Supply Shock

AAA

DEFINITION of 'Supply Shock'

An unexpected event that changes the supply of a product or commodity, resulting in a sudden change in its price. Supply shocks can be negative (decreased supply) or positive (increased supply); however, they are almost always negative and rarely positive. Assuming aggregate demand is unchanged, a negative supply shock in a product or commodity will cause its price to spike upward, while a positive supply shock will exert downward pressure on its price.



Supply Shock

INVESTOPEDIA EXPLAINS 'Supply Shock'

When output is increased (decreased), the price of the good decreases (increases) due to a shift in the supply curve to the right (left). The above diagram demonstrates an increase in price due to a decrease in the supply of a good relative to demand.


Supply shocks can be created by any unexpected event that constrains output or disrupts the supply chain, including natural disasters and geopolitical developments such as acts of war or terrorism. The commodity that is widely perceived as being the most vulnerable to negative supply shocks is crude oil, since most of the world's supply comes from the volatile Middle East region.

RELATED TERMS
  1. Equilibrium

    The state in which market supply and demand balance each other ...
  2. Recession

    A significant decline in activity across the economy, lasting ...
  3. Demand

    An economic principle that describes a consumer's desire and ...
  4. Supply Chain

    The network created amongst different companies producing, handling ...
  5. Supply

    A fundamental economic concept that describes the total amount ...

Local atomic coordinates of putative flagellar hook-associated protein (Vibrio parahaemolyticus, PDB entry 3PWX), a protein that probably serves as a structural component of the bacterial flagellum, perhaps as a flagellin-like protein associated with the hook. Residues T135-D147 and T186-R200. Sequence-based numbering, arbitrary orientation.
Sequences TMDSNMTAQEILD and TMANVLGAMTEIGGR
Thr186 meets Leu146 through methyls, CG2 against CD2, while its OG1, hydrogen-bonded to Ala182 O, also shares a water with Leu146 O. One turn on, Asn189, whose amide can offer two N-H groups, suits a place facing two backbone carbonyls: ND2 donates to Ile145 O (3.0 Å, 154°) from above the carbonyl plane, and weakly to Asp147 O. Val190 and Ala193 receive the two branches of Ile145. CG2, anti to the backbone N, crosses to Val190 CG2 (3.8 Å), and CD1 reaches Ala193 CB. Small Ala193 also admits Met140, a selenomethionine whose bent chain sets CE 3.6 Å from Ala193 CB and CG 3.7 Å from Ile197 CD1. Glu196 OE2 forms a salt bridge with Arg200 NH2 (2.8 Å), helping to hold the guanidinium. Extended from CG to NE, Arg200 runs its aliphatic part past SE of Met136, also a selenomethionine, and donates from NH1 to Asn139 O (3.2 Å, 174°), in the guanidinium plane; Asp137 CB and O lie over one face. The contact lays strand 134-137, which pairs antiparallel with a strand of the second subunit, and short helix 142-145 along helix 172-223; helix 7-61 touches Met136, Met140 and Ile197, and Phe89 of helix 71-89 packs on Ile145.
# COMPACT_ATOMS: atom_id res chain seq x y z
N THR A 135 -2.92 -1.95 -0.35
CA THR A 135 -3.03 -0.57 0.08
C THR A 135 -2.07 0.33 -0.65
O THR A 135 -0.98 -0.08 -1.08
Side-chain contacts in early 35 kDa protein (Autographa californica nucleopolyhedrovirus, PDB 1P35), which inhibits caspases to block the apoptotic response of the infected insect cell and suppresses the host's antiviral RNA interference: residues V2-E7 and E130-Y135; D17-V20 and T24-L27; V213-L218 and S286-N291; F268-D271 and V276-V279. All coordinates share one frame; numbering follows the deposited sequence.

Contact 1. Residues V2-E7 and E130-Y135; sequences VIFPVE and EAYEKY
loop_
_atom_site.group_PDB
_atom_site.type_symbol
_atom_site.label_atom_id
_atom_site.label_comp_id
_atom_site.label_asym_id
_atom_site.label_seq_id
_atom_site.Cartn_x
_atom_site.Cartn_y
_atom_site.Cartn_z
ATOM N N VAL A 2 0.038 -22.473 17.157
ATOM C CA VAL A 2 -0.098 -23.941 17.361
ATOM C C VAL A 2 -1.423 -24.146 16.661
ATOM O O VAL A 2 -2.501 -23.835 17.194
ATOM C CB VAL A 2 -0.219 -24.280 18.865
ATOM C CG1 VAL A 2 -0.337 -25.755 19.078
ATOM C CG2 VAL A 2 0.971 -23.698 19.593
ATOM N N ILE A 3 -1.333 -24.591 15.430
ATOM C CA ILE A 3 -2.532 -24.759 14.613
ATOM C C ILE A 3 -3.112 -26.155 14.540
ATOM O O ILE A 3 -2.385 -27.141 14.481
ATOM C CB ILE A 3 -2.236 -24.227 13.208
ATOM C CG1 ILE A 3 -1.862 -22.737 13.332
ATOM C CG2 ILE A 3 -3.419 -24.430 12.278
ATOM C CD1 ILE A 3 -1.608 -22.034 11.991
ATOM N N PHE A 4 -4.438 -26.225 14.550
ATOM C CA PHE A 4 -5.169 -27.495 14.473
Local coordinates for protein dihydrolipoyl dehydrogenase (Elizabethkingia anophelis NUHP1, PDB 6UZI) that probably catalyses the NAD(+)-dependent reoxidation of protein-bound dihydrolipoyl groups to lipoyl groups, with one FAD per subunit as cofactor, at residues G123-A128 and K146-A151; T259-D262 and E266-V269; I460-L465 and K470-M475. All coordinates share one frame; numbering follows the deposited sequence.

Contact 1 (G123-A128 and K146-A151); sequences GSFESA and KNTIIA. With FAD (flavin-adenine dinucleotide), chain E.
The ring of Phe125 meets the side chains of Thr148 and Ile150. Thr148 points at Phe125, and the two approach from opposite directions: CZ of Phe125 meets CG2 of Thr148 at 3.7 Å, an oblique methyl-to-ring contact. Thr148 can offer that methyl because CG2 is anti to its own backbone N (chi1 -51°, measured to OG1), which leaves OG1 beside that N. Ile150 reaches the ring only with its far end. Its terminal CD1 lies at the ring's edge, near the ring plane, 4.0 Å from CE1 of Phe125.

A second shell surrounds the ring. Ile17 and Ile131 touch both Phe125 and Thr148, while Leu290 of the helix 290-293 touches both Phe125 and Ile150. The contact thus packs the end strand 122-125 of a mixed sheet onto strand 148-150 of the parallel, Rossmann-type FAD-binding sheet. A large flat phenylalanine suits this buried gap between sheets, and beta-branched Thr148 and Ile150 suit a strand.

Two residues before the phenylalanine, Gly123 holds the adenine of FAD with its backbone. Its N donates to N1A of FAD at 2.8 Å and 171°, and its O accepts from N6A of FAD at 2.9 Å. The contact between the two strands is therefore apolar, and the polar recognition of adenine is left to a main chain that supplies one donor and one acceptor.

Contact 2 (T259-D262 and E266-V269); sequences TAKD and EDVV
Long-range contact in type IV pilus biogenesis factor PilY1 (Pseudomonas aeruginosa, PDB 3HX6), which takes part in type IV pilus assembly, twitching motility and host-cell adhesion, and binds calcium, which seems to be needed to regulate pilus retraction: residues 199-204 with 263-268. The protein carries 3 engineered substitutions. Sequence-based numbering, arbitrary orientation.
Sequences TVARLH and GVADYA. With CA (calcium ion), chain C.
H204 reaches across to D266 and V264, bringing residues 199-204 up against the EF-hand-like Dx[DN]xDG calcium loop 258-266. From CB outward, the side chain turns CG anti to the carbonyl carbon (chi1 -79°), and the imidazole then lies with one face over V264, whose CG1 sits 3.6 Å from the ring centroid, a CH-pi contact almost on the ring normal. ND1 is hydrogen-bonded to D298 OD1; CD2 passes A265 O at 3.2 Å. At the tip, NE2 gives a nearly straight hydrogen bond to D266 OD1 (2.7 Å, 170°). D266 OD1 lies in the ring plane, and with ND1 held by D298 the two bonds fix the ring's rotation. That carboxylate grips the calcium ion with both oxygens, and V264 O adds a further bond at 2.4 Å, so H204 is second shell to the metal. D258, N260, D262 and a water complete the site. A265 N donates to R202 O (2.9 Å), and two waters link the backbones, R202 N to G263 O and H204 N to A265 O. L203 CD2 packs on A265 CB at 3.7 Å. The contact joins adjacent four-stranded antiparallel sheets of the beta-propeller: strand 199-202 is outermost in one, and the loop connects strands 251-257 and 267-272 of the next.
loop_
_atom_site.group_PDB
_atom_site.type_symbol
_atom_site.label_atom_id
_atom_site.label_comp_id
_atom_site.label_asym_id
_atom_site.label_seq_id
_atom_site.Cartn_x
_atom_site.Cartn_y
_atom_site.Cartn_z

6. Aggregate Supply

    The total supply of goods and services produced within an economy ...
Related Articles
  1. Economics Basics
    Economics

    Economics Basics

  2. 5 Economic Concepts Consumers Need To ...
    Personal Finance

    5 Economic Concepts Consumers Need To ...

  3. Explaining The World Through Macroeconomic ...
    Options & Futures

    Explaining The World Through Macroeconomic ...

  4. Stagflation, 1970s Style
    Economics

    Stagflation, 1970s Style

Hot Definitions
  1. Financing Entity

    The party in a financing arrangement that provides money, property, or another asset to an intermediate entity or financed ...
  2. Hyperinflation

    Extremely rapid or out of control inflation. There is no precise numerical definition to hyperinflation. Hyperinflation is ...
  3. Gross Rate Of Return

    The total rate of return on an investment before the deduction of any fees or expenses. The gross rate of return is quoted ...
  4. Debit Spread

    Two options with different market prices that an investor trades on the same underlying security. The higher priced option ...
  5. Leading Indicator

    A measurable economic factor that changes before the economy starts to follow a particular pattern or trend. Leading indicators ...
  6. Wage-Price Spiral

    A macroeconomic theory to explain the cause-and-effect relationship between rising wages and rising prices, or inflation. ...
Trading Center